This is like I presented her the last time to my modeling friends long before we even heard of corona or covid.



I restart now with deep cleaning the model (when it will be finished a display case will be necessary).
Next week I will start with sail making.

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On 3/11/2021 at 5:44 PM, bruce d said:

Hello Geert, it looks good and I will watch to see what happens next.




Thanks, Bruce. I am now sorting the pictures of the last couple of weeks and will post an update by the mid of next week.

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Once rigged, the model had to receive its sails and at this point the project fell asleep. I had no idea how to start to make sails. I had to learn to work with the sewing machine; my threshold fear was a bit too high, so I postponed this as long as possible. I thought I rather worked with wood than with textiles.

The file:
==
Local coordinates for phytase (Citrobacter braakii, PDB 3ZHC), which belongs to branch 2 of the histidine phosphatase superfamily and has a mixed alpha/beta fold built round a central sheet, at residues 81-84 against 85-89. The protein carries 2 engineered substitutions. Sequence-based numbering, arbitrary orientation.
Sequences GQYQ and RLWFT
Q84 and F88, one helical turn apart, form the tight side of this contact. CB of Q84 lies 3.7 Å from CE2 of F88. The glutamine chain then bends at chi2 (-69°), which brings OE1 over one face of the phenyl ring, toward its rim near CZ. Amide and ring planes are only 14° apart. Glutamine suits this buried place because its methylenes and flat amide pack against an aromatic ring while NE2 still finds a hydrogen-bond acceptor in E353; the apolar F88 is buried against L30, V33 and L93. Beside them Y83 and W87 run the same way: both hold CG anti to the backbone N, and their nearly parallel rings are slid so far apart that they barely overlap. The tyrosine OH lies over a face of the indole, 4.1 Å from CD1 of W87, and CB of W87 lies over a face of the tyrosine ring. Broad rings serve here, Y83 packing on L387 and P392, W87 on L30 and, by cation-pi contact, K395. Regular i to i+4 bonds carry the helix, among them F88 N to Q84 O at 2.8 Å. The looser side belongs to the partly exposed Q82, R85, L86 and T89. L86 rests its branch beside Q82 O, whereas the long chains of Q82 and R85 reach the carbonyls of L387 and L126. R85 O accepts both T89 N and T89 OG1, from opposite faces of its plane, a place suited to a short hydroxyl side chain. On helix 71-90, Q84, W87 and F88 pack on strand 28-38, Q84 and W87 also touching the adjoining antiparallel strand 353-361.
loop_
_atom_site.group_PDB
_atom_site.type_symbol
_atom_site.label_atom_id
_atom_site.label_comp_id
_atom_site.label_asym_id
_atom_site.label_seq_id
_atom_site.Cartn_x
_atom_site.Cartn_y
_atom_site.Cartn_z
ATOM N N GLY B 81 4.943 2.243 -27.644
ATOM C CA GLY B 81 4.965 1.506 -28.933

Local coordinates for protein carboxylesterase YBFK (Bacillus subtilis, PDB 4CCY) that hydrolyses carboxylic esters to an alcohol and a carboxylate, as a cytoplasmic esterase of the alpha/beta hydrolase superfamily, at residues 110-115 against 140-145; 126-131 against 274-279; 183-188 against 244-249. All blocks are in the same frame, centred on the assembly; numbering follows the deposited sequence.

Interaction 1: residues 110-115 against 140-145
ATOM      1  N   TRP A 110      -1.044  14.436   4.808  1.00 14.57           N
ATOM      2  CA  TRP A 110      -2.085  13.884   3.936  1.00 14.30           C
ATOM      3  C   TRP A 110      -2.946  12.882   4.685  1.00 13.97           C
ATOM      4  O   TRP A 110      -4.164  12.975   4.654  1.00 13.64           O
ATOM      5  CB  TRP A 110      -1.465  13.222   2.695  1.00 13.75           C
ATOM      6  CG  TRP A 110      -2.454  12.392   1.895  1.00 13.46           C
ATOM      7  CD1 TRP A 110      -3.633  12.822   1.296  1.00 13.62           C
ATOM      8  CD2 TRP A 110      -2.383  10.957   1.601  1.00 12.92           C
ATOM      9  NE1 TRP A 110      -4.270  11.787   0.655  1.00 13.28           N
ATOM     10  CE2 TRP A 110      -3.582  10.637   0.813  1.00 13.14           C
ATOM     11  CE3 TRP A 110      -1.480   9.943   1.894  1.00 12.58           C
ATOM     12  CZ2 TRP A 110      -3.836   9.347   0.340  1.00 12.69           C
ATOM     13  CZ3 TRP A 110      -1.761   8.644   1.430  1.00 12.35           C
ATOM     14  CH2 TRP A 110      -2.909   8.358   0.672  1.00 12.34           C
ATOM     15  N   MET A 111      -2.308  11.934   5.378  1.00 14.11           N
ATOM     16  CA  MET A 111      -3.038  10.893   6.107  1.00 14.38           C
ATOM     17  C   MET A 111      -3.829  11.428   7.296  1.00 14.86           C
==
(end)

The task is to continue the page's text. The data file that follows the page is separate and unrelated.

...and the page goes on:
In the meantime I have built a model of gaff sailboat with a simple sail wardrobe. My wife taught me how to handle a needle and thread and taught me how to work with her sewing machine. (In the beginning of the covid pandemic, I even made face masks for the whole family).
Now during winter time I reserved the sail making work for the days when it is to cold to work in my worshop.
Before starting to sew, here is a contemporary photo of the vessel that is the subject of this log.
I made paper templates for the model:
These patterns serve to cut the fabric for the sails.